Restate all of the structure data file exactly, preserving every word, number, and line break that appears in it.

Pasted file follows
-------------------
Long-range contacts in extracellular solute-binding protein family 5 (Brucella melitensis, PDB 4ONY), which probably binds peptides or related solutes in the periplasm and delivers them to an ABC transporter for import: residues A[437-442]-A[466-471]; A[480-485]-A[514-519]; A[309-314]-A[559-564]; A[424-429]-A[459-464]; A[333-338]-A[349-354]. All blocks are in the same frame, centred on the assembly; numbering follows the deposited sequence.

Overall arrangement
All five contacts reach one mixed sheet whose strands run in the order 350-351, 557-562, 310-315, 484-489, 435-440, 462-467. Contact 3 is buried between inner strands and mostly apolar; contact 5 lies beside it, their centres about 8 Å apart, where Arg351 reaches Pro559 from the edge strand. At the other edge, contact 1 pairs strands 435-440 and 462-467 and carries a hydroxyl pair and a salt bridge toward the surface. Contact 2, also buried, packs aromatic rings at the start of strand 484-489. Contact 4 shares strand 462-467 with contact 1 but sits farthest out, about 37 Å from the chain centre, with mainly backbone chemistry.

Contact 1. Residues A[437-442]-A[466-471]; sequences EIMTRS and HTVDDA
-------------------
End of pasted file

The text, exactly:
Long-range contacts in extracellular solute-binding protein family 5 (Brucella melitensis, PDB 4ONY), which probably binds peptides or related solutes in the periplasm and delivers them to an ABC transporter for import: residues A[437-442]-A[466-471]; A[480-485]-A[514-519]; A[309-314]-A[559-564]; A[424-429]-A[459-464]; A[333-338]-A[349-354]. All blocks are in the same frame, centred on the assembly; numbering follows the deposited sequence.

Overall arrangement
All five contacts reach one mixed sheet whose strands run in the order 350-351, 557-562, 310-315, 484-489, 435-440, 462-467. Contact 3 is buried between inner strands and mostly apolar; contact 5 lies beside it, their centres about 8 Å apart, where Arg351 reaches Pro559 from the edge strand. At the other edge, contact 1 pairs strands 435-440 and 462-467 and carries a hydroxyl pair and a salt bridge toward the surface. Contact 2, also buried, packs aromatic rings at the start of strand 484-489. Contact 4 shares strand 462-467 with contact 1 but sits farthest out, about 37 Å from the chain centre, with mainly backbone chemistry.

Contact 1. Residues A[437-442]-A[466-471]; sequences EIMTRS and HTVDDA